Science & Technology News (925)
Posted: May 29, 2015 02:26PM
Sometimes science can involve shooting something, but the process does not end there as one has to determine why whatever happened, happened. For decades it has been known that shooting ions at an iron-based superconductor can positively affect its properties, but the exact mechanics involved have been somewhat mysterious. That is until now, thanks to researchers at Brookhaven National Laboratory and their spectroscopic-imaging scanning tunneling microscope (SI-STM).
Superconductors are materials capable of carrying electrical currents without resistance, but require very low temperatures to do so. They can also require that the area be free of strong magnetic fields. This is the case with iron-based superconductors as the magnetic fields can cause the formation of vortices within the material, and these vortices inhibit the free flow of electrons. In the 1970's though, it was discovered that shooting high-energy ions at the superconductor can, sometimes, prevent these vortices from moving, and thus mitigate their impact. Now we know the reason is because the damage from the ions leaves either holes, just a few nanometers wide in the crystal structure, or elongated streaks, which trap the vortices.
The hope is to take advantage of this damage and control the vortices, potentially allowing for control over currents at different temperatures or varying magnetic field strengths. To perform this study though required the SI-STM because only it was able to measure the damage the ions do to the structure at the atomic scale and how it impacts superconductivity, within the material, atom-by-atom.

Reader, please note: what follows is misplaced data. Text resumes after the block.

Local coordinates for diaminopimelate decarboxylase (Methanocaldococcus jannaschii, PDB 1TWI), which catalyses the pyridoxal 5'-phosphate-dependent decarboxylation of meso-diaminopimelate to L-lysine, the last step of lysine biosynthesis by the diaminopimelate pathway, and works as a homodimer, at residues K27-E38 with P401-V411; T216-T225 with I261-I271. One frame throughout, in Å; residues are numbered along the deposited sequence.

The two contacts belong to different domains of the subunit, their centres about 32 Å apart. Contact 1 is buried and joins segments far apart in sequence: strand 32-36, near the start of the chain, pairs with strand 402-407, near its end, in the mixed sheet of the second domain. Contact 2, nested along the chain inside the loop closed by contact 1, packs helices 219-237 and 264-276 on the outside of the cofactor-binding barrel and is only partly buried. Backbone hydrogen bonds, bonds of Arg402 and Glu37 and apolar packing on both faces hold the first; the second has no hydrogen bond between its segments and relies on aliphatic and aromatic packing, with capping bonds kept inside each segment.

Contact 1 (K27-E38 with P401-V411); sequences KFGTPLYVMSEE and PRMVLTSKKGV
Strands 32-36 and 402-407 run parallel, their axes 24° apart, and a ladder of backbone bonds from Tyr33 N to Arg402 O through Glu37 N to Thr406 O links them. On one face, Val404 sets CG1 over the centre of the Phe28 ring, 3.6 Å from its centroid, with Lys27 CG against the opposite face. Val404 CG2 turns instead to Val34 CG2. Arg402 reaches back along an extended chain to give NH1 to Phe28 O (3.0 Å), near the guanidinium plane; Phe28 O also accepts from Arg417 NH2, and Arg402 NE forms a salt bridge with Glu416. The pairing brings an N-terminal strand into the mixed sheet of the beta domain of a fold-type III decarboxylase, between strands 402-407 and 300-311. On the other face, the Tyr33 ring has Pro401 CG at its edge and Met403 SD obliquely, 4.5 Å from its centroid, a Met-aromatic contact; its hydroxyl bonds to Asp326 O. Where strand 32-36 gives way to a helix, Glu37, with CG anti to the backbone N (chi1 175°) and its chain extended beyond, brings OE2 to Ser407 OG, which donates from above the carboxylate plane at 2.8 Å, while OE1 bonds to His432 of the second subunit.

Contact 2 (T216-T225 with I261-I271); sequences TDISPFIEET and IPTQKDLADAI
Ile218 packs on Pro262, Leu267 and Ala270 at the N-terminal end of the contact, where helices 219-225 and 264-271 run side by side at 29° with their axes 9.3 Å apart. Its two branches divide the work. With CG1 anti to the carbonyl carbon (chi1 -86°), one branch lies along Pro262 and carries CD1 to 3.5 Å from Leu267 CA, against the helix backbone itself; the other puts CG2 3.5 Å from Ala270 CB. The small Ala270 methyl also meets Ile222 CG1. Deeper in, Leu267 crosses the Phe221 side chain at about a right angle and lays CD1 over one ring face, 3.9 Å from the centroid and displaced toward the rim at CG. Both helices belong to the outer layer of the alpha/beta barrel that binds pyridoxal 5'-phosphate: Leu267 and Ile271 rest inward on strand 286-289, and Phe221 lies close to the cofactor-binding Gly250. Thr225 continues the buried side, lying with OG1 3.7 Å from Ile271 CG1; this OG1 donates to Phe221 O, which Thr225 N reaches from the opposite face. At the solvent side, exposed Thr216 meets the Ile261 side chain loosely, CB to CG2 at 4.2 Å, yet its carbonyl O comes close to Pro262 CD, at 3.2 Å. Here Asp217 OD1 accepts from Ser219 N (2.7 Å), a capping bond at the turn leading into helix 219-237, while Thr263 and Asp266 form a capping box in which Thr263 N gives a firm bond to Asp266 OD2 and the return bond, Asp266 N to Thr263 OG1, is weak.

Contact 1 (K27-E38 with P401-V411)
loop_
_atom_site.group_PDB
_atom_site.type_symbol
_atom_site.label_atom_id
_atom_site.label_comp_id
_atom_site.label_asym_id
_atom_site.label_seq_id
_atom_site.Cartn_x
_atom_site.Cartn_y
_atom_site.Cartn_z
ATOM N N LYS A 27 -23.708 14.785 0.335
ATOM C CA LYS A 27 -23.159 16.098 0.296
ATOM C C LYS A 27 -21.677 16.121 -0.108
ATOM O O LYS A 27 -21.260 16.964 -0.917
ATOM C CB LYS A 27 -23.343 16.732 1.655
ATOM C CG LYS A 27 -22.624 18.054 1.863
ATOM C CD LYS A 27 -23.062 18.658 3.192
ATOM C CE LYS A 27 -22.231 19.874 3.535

Source: Brookhaven National Laboratory
Posted: May 29, 2015 05:44AM
According to the Theories of Relativity, the Universe has the speed of light as its speed limit, and this rules our day-to-day life. Quantum mechanics however, likes getting around such rules and has been caught doing so, which begs the question of if it is violating relativity or going around it? Researchers at the Australian National University believe they have the answer with regard to tunneling.
Quantum tunneling is an interesting phenomenon that is important in many places, including the nuclear fusion at the core of stars, scanning tunneling microscope, and FLASH memory. It involves particles acting like waves and skipping over barriers that would otherwise block them, thanks to their position not being well-defined. The question has been if tunneling has a speed that surpasses the speed of light, and according to the researchers it does not because that rule does not exactly apply. The math apparently works out so that the time it takes to tunnel across a barrier is a complex value, with an imaginary part, so the tunneling velocity must also be imaginary. What this translates to is that the tunneling must occur instantaneously, as imaginary values do not really work in our real Universe.